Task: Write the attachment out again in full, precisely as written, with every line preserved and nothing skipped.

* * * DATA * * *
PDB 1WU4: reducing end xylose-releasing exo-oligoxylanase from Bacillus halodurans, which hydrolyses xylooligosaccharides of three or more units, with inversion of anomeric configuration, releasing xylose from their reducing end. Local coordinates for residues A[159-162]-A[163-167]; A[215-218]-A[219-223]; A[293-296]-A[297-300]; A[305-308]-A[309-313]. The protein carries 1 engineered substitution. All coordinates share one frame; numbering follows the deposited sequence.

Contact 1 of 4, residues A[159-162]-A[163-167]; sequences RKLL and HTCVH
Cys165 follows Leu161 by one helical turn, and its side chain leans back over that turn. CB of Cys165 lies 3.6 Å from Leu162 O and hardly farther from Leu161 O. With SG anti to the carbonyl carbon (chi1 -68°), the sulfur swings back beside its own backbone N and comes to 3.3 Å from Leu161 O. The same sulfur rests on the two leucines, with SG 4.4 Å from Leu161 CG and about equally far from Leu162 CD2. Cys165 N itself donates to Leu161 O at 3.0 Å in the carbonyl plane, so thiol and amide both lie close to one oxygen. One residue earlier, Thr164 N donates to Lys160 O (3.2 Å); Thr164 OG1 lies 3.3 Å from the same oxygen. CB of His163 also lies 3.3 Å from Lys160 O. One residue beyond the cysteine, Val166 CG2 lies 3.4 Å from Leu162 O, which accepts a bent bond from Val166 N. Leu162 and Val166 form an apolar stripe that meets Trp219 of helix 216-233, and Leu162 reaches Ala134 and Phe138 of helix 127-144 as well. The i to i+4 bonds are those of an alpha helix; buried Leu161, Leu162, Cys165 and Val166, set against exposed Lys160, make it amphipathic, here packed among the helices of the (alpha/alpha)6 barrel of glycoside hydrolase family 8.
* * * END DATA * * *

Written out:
PDB 1WU4: reducing end xylose-releasing exo-oligoxylanase from Bacillus halodurans, which hydrolyses xylooligosaccharides of three or more units, with inversion of anomeric configuration, releasing xylose from their reducing end. Local coordinates for residues A[159-162]-A[163-167]; A[215-218]-A[219-223]; A[293-296]-A[297-300]; A[305-308]-A[309-313]. The protein carries 1 engineered substitution. All coordinates share one frame; numbering follows the deposited sequence.

Contact 1 of 4, residues A[159-162]-A[163-167]; sequences RKLL and HTCVH
Cys165 follows Leu161 by one helical turn, and its side chain leans back over that turn. CB of Cys165 lies 3.6 Å from Leu162 O and hardly farther from Leu161 O. With SG anti to the carbonyl carbon (chi1 -68°), the sulfur swings back beside its own backbone N and comes to 3.3 Å from Leu161 O. The same sulfur rests on the two leucines, with SG 4.4 Å from Leu161 CG and about equally far from Leu162 CD2. Cys165 N itself donates to Leu161 O at 3.0 Å in the carbonyl plane, so thiol and amide both lie close to one oxygen. One residue earlier, Thr164 N donates to Lys160 O (3.2 Å); Thr164 OG1 lies 3.3 Å from the same oxygen. CB of His163 also lies 3.3 Å from Lys160 O. One residue beyond the cysteine, Val166 CG2 lies 3.4 Å from Leu162 O, which accepts a bent bond from Val166 N. Leu162 and Val166 form an apolar stripe that meets Trp219 of helix 216-233, and Leu162 reaches Ala134 and Phe138 of helix 127-144 as well. The i to i+4 bonds are those of an alpha helix; buried Leu161, Leu162, Cys165 and Val166, set against exposed Lys160, make it amphipathic, here packed among the helices of the (alpha/alpha)6 barrel of glycoside hydrolase family 8.